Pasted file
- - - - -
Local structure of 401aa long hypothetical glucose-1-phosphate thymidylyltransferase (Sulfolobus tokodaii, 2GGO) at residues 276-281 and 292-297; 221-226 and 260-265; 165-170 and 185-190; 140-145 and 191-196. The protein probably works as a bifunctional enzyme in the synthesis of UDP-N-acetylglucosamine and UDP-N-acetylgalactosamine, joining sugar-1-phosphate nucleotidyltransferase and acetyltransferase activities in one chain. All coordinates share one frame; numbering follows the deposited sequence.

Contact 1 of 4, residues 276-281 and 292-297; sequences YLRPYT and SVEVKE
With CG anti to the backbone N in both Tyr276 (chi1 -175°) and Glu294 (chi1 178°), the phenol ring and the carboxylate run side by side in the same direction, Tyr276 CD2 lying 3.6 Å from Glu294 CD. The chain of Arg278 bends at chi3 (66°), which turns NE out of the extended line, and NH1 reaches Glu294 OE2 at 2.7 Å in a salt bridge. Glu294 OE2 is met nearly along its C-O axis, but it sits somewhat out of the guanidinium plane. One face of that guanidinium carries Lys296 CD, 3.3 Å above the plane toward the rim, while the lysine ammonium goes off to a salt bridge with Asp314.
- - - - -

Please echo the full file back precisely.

Local structure of 401aa long hypothetical glucose-1-phosphate thymidylyltransferase (Sulfolobus tokodaii, 2GGO) at residues 276-281 and 292-297; 221-226 and 260-265; 165-170 and 185-190; 140-145 and 191-196. The protein probably works as a bifunctional enzyme in the synthesis of UDP-N-acetylglucosamine and UDP-N-acetylgalactosamine, joining sugar-1-phosphate nucleotidyltransferase and acetyltransferase activities in one chain. All coordinates share one frame; numbering follows the deposited sequence.

Contact 1 of 4, residues 276-281 and 292-297; sequences YLRPYT and SVEVKE
With CG anti to the backbone N in both Tyr276 (chi1 -175°) and Glu294 (chi1 178°), the phenol ring and the carboxylate run side by side in the same direction, Tyr276 CD2 lying 3.6 Å from Glu294 CD. The chain of Arg278 bends at chi3 (66°), which turns NE out of the extended line, and NH1 reaches Glu294 OE2 at 2.7 Å in a salt bridge. Glu294 OE2 is met nearly along its C-O axis, but it sits somewhat out of the guanidinium plane. One face of that guanidinium carries Lys296 CD, 3.3 Å above the plane toward the rim, while the lysine ammonium goes off to a salt bridge with Asp314.